Manappuram Finance Stepped Up Gold Auctions In Q4
Shoppers examine jewellery on display at a stall in Ahmedabad, Gujarat. (Photograph: Dhiraj Singh/Bloomberg)

Manappuram Finance Stepped Up Gold Auctions In Q4

One of India’s largest gold financiers, Manappuram Finance Ltd., disclosed that it had conducted gold auctions worth Rs 404 crore in the quarter ended March.

In the first nine months of the financial year, the lender auctioned Rs 8 crore in gold, while it sold Rs 15 crore worth of collateral in corresponding quarter last year.

The disclosure of a step-up in gold auctions at Mannapuram confirms anecdotal reports of lenders stepping up sales of jewellery given as collateral to secure loans. A combination of factors such as the fall in the price of gold, income stress faced due to the Covid crisis and a temporary bar on bad loan classification could have led to the higher auctions, BloombergQuint reported earlier. In the case of banks, where higher loan-to-value ratios were permitted by the Reserve Bank of India temporarily, the sharp fall in gold prices led to margin calls as well.

In Manappuram Finance’s case, the auctions helped the lender report gross non-performing asset ratio of under 2%. Typically, gold loan companies tend to auction off the collateral they collect, if the account becomes an NPA. This helps in quicker recoveries.

For the quarter ended March 2021, Manappuram Finance reported a net profit of Rs 468 crore, up 17.6% year-on-year. Net interest income for the company improved to Rs 1,098 crore, up 7.2% from a year ago.

Gold Auctions: High But Not The Highest

For the full year, Manappuram Finance auctioned Rs 412 crore worth of gold to recover dues. This is higher than FY20 when Rs 116 crore in gold was auctioned, but in line with FY19 when Rs 419 crore was recovered through such sales.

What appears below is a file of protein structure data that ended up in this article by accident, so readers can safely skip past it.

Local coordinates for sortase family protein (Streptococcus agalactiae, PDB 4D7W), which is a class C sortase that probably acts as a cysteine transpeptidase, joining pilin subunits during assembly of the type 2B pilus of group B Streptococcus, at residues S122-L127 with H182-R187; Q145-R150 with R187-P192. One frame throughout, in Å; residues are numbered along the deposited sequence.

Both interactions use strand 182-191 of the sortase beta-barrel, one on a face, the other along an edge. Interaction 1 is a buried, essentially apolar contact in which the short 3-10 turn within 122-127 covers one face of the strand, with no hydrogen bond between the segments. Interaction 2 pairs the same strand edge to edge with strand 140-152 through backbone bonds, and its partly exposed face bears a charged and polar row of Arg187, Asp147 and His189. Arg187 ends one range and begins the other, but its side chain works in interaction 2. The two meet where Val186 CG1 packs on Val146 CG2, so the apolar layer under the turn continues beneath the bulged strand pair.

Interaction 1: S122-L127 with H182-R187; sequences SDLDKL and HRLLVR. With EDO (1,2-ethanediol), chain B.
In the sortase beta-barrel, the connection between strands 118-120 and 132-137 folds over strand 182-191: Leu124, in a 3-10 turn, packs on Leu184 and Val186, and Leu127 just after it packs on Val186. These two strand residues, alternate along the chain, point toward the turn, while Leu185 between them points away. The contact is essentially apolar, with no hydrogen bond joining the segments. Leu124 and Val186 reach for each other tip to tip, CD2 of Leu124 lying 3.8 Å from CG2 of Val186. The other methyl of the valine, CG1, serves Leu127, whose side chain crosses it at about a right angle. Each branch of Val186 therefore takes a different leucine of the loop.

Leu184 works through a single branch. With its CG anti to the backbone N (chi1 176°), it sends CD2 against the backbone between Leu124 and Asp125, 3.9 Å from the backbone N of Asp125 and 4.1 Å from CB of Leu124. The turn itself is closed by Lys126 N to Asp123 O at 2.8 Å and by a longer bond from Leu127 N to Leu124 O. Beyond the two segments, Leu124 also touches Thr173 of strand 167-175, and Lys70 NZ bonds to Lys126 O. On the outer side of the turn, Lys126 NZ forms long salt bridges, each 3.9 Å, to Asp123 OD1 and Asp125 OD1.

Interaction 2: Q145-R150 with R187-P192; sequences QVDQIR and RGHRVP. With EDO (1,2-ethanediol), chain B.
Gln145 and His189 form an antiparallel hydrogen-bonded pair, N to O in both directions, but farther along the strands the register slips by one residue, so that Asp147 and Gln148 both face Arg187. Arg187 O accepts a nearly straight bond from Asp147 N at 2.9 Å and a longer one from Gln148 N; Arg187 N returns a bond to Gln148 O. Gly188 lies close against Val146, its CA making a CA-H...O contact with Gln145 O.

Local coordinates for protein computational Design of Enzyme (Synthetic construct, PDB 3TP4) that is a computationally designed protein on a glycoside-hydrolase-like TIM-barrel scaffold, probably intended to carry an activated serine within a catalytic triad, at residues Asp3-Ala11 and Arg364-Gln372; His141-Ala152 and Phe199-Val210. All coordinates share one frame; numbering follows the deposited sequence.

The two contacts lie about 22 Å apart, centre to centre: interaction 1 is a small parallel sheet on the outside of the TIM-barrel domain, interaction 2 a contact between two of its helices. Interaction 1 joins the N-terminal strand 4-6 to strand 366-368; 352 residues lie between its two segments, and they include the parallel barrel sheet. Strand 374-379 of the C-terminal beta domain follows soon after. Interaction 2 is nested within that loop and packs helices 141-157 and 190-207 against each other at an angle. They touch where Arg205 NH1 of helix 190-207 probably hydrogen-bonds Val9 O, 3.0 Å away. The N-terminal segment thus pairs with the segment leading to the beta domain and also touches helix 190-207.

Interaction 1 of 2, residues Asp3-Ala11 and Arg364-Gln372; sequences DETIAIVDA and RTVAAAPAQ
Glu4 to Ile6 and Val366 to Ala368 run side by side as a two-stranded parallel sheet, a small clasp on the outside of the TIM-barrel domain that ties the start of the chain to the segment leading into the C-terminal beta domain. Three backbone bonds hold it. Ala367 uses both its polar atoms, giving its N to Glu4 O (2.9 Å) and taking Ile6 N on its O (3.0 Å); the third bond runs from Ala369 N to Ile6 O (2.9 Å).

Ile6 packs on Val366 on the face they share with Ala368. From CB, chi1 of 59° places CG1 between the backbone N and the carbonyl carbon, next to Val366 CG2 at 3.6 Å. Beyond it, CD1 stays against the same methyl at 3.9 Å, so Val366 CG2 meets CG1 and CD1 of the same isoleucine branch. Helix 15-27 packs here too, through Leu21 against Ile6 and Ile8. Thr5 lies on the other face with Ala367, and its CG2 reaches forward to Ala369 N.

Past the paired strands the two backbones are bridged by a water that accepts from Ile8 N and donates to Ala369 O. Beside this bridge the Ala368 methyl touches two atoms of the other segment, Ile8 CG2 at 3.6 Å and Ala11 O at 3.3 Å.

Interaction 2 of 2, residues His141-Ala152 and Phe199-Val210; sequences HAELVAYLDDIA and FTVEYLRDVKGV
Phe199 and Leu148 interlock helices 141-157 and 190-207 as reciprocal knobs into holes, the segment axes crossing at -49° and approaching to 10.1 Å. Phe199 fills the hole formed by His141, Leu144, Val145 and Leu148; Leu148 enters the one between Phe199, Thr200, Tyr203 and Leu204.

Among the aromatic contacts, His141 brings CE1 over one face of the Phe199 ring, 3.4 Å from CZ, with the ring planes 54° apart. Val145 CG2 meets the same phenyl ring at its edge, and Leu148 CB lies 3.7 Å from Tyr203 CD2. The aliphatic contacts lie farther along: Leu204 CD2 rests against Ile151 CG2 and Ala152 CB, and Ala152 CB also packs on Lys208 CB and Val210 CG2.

The highest such sales by the lender were in FY16, when it sold Rs 1,932 crore in gold, analyst presentations showed.

“The sharp fall in gold prices and the higher auctions this year have caused a contraction in the gold loan portfolio. During the last six months we have had to auction gold at the lowest prices,” VP Nandakumar, chief executive officer, Manappuram Finance told analysts over a conference call on Wednesday.

As a result of the sales of gold to recover dues, the company’s outstanding gold loan portfolio contracted 5.6% quarter-on-quarter to Rs 19,100 crore, according to its analyst presentation for the January-March 2021 period. The sequential contraction in the book was largely due to the auctions, but was also because customers foreclosed loans worth Rs 500 crore during the fourth quarter.

On a year-on-year basis though, its loan book rose 12.4%. Going ahead, the company is expecting higher gold loan demand from its micro, small and medium enterprise customers, as they look for capital to rebuild their businesses, Nandakumar said.

According to Manappuram Finance, the gold tonnage it carried as collateral fell to 65.3 tonnes as on March 31 from 72.4 tonnes a year ago. Gold prices contracted 12% between December 2020 and March 2021.

The fall in prices raised the loan-to-value ratio to 71% during the fourth quarter from 63% before, Manappuram Finance said in its presentation.

According to Nandakumar, the company is not worried about the rising competition from banks over the last few months. As of March 2021, cumulative bank loans against gold jewelry stood at Rs 60,464 crore, up 81.6% year-on-year. Large lenders including State Bank of India, Punjab National Bank, Canara Bank, among others have stepped up their gold loan books.

“If you look at their portfolio now, the principle on the loans itself is higher than the gold prices. So the higher NPAs will discourage them from continuing to lend aggressively,” Nandakumar told analysts.

In March 2020, the Reserve Bank of India had increased the maximum permission loan-to-value ratio on gold loans by banks to 90% from 75% earlier. The higher loan-to-value ratio was aimed at providing more gold loans to customers who are affected by the Covid-19 pandemic. The provision was withdrawn on March 31, 2021.

Manappuram Finance’s microfinance portfolio rose 8.8% year-on-year to Rs 5,985 crore. Collection efficiency under the microfinance portfolio dropped to 92-93% in April, as compared with 101% in March, according to Nandakumar. The company expects some amount of short term stress to emerge from the portfolio due to the Covid restrictions which are currently in place.

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